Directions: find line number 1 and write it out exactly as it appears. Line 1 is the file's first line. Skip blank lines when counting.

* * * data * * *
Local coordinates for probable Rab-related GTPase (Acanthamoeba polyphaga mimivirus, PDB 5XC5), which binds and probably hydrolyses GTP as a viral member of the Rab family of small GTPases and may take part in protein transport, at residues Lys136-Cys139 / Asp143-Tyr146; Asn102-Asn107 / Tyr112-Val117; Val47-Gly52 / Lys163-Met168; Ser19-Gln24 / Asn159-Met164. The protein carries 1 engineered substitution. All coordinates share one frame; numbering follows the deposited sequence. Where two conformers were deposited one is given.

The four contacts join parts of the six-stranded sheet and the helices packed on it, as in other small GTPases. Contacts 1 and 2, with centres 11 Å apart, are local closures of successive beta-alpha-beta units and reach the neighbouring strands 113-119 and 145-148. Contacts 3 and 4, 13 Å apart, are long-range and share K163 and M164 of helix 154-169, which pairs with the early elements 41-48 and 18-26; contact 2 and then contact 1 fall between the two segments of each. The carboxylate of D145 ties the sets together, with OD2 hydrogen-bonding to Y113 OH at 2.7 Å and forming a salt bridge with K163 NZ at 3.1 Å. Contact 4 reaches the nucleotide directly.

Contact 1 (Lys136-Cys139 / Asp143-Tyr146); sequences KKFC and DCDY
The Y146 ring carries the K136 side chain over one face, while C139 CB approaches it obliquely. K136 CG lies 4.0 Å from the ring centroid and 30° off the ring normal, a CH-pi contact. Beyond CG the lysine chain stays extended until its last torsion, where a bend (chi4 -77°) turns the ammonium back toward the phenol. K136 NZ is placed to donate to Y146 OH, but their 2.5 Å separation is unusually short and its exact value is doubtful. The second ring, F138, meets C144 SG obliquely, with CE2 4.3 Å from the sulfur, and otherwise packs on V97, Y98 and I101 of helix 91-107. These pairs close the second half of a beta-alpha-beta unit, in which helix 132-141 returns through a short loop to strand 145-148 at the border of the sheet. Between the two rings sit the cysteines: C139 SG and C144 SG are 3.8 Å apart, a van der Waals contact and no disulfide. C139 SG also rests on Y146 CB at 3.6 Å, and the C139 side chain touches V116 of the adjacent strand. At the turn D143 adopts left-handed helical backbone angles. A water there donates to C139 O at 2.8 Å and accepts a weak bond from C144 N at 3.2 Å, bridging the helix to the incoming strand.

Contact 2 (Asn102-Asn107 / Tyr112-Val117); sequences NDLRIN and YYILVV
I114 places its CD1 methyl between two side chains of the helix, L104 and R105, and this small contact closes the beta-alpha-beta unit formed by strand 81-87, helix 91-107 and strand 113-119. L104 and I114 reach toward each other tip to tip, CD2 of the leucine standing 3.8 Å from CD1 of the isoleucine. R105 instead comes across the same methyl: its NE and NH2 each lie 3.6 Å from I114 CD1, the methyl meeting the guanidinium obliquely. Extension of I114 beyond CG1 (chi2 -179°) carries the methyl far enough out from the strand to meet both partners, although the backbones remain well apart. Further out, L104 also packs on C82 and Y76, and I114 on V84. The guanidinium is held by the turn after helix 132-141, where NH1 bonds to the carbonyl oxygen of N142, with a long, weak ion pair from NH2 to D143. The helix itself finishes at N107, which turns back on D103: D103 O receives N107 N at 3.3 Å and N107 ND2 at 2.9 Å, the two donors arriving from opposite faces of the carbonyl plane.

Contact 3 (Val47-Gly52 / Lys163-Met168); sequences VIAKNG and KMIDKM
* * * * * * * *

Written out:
Local coordinates for probable Rab-related GTPase (Acanthamoeba polyphaga mimivirus, PDB 5XC5), which binds and probably hydrolyses GTP as a viral member of the Rab family of small GTPases and may take part in protein transport, at residues Lys136-Cys139 / Asp143-Tyr146; Asn102-Asn107 / Tyr112-Val117; Val47-Gly52 / Lys163-Met168; Ser19-Gln24 / Asn159-Met164. The protein carries 1 engineered substitution. All coordinates share one frame; numbering follows the deposited sequence. Where two conformers were deposited one is given.